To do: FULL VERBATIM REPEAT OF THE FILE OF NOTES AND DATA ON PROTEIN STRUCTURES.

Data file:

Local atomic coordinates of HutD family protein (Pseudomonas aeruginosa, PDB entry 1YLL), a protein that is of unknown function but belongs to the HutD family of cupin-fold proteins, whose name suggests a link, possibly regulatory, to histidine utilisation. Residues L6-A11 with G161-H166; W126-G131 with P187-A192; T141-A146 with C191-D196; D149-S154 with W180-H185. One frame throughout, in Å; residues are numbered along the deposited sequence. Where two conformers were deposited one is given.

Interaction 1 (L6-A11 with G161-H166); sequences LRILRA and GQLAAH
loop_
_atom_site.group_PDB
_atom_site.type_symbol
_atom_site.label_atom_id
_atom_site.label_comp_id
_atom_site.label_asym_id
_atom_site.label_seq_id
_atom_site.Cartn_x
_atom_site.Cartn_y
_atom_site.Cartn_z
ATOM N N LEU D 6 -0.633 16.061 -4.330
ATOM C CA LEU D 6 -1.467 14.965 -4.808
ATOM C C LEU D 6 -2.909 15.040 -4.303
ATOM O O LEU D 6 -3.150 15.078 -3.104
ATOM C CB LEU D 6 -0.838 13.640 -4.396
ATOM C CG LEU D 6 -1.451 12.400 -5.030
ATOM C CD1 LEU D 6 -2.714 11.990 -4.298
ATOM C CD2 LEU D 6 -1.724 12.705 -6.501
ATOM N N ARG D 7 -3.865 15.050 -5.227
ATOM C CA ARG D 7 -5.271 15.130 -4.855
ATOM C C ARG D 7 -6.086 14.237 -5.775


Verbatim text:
Local atomic coordinates of HutD family protein (Pseudomonas aeruginosa, PDB entry 1YLL), a protein that is of unknown function but belongs to the HutD family of cupin-fold proteins, whose name suggests a link, possibly regulatory, to histidine utilisation. Residues L6-A11 with G161-H166; W126-G131 with P187-A192; T141-A146 with C191-D196; D149-S154 with W180-H185. One frame throughout, in Å; residues are numbered along the deposited sequence. Where two conformers were deposited one is given.

Interaction 1 (L6-A11 with G161-H166); sequences LRILRA and GQLAAH
loop_
_atom_site.group_PDB
_atom_site.type_symbol
_atom_site.label_atom_id
_atom_site.label_comp_id
_atom_site.label_asym_id
_atom_site.label_seq_id
_atom_site.Cartn_x
_atom_site.Cartn_y
_atom_site.Cartn_z
ATOM N N LEU D 6 -0.633 16.061 -4.330
ATOM C CA LEU D 6 -1.467 14.965 -4.808
ATOM C C LEU D 6 -2.909 15.040 -4.303
ATOM O O LEU D 6 -3.150 15.078 -3.104
ATOM C CB LEU D 6 -0.838 13.640 -4.396
ATOM C CG LEU D 6 -1.451 12.400 -5.030
ATOM C CD1 LEU D 6 -2.714 11.990 -4.298
ATOM C CD2 LEU D 6 -1.724 12.705 -6.501
ATOM N N ARG D 7 -3.865 15.050 -5.227
ATOM C CA ARG D 7 -5.271 15.130 -4.855
ATOM C C ARG D 7 -6.086 14.237 -5.775